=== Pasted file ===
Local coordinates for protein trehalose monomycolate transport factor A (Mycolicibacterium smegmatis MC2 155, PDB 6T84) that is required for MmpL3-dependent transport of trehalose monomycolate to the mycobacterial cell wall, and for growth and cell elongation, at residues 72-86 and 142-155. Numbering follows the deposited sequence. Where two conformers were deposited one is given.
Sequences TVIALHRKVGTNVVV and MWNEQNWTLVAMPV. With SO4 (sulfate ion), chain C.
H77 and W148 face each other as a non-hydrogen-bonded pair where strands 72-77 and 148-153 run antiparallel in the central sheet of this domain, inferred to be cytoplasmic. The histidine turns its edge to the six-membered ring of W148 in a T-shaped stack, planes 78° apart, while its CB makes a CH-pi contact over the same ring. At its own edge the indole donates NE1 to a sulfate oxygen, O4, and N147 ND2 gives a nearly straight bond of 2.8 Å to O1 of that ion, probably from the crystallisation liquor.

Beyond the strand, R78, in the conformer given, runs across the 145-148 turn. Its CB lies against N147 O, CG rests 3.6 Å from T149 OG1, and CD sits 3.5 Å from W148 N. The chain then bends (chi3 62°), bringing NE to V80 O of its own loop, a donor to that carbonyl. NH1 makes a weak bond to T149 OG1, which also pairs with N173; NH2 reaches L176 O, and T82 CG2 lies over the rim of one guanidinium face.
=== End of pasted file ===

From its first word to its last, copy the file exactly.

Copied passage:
Local coordinates for protein trehalose monomycolate transport factor A (Mycolicibacterium smegmatis MC2 155, PDB 6T84) that is required for MmpL3-dependent transport of trehalose monomycolate to the mycobacterial cell wall, and for growth and cell elongation, at residues 72-86 and 142-155. Numbering follows the deposited sequence. Where two conformers were deposited one is given.
Sequences TVIALHRKVGTNVVV and MWNEQNWTLVAMPV. With SO4 (sulfate ion), chain C.
H77 and W148 face each other as a non-hydrogen-bonded pair where strands 72-77 and 148-153 run antiparallel in the central sheet of this domain, inferred to be cytoplasmic. The histidine turns its edge to the six-membered ring of W148 in a T-shaped stack, planes 78° apart, while its CB makes a CH-pi contact over the same ring. At its own edge the indole donates NE1 to a sulfate oxygen, O4, and N147 ND2 gives a nearly straight bond of 2.8 Å to O1 of that ion, probably from the crystallisation liquor.

Beyond the strand, R78, in the conformer given, runs across the 145-148 turn. Its CB lies against N147 O, CG rests 3.6 Å from T149 OG1, and CD sits 3.5 Å from W148 N. The chain then bends (chi3 62°), bringing NE to V80 O of its own loop, a donor to that carbonyl. NH1 makes a weak bond to T149 OG1, which also pairs with N173; NH2 reaches L176 O, and T82 CG2 lies over the rim of one guanidinium face.